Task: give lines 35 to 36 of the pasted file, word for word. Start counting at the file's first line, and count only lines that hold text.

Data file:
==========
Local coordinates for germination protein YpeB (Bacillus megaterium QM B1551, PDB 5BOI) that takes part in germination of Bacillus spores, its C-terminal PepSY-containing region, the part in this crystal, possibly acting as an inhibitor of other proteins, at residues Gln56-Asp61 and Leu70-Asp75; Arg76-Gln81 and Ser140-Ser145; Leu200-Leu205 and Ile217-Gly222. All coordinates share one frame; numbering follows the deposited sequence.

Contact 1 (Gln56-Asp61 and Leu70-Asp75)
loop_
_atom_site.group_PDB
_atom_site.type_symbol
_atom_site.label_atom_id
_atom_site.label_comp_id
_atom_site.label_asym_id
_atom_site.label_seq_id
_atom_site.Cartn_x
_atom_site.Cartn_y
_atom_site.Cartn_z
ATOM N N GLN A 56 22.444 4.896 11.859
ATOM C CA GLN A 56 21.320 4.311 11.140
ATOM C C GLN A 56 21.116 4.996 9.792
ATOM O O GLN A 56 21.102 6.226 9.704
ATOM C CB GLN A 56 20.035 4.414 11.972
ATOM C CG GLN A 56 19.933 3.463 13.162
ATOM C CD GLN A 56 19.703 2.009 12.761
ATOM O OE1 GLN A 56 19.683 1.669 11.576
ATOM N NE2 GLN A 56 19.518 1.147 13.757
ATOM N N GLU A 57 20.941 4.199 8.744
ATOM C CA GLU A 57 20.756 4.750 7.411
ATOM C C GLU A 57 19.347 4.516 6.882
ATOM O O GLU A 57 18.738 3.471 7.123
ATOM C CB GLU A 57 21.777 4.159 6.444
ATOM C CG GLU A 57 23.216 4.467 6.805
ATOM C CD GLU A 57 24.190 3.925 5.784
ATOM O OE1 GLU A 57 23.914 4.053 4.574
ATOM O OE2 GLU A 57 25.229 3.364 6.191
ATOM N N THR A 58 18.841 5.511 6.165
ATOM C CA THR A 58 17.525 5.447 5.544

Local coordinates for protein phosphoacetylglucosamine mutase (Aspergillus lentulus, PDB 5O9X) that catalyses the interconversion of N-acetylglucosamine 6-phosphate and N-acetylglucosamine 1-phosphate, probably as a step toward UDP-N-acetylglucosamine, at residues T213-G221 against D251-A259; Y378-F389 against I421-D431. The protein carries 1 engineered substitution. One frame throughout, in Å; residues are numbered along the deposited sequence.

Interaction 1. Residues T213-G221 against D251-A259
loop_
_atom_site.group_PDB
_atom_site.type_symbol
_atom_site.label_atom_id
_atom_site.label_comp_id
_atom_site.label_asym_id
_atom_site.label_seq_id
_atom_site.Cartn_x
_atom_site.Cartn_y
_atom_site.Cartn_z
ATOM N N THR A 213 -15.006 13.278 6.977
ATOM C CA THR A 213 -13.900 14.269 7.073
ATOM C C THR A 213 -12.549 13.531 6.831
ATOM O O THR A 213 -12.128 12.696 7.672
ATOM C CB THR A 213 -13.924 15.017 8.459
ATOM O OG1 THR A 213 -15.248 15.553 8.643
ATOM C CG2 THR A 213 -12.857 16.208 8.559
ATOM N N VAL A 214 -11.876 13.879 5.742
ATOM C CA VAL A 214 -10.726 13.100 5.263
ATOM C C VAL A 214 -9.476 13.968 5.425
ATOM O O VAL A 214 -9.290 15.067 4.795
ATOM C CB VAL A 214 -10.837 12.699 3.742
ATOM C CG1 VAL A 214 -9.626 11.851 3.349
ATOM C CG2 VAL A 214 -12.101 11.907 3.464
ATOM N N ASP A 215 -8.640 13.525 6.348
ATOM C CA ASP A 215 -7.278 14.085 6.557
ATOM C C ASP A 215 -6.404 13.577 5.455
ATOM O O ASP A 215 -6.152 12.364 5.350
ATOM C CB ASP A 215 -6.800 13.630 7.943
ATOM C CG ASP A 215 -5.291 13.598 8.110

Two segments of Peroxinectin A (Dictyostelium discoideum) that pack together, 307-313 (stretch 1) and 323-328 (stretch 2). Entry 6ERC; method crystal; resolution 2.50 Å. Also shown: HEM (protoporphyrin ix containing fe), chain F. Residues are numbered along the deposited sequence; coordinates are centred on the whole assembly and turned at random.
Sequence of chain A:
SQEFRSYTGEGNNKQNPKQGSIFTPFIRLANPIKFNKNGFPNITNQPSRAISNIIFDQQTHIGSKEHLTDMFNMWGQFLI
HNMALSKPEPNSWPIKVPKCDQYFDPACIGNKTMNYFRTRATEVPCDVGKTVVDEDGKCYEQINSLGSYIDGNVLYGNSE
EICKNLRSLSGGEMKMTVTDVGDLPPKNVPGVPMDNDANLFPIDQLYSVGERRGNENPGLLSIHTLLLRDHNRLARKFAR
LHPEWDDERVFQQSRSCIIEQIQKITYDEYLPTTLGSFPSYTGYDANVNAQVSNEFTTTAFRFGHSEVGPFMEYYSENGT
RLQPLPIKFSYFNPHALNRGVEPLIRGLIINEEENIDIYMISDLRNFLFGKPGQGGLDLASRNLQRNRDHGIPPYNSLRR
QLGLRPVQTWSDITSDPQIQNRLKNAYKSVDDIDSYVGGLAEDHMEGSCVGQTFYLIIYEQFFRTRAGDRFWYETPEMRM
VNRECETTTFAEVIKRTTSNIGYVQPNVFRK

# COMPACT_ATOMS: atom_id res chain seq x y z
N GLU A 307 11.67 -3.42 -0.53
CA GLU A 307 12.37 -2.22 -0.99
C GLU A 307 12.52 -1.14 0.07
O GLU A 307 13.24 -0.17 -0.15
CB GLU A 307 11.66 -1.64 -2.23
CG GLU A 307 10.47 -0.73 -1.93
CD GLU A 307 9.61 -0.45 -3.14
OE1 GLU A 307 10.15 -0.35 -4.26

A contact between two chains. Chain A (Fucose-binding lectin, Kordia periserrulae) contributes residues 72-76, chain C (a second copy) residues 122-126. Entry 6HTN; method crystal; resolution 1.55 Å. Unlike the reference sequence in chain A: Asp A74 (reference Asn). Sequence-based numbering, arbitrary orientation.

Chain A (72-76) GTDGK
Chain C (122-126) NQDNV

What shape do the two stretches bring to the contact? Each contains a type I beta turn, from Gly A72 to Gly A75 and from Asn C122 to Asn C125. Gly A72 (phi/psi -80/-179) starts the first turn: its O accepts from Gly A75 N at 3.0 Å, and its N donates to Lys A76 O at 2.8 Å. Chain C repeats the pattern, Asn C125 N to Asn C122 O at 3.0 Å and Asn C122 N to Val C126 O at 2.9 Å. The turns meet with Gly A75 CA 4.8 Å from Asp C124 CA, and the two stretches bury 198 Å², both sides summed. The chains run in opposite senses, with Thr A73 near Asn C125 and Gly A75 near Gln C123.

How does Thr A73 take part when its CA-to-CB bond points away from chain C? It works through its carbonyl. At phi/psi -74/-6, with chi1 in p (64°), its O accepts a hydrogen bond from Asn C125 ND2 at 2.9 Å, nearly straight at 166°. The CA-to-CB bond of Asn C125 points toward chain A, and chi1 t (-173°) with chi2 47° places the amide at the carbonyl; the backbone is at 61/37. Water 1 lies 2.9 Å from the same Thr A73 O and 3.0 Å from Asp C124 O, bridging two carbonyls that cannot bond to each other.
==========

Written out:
loop_
_atom_site.group_PDB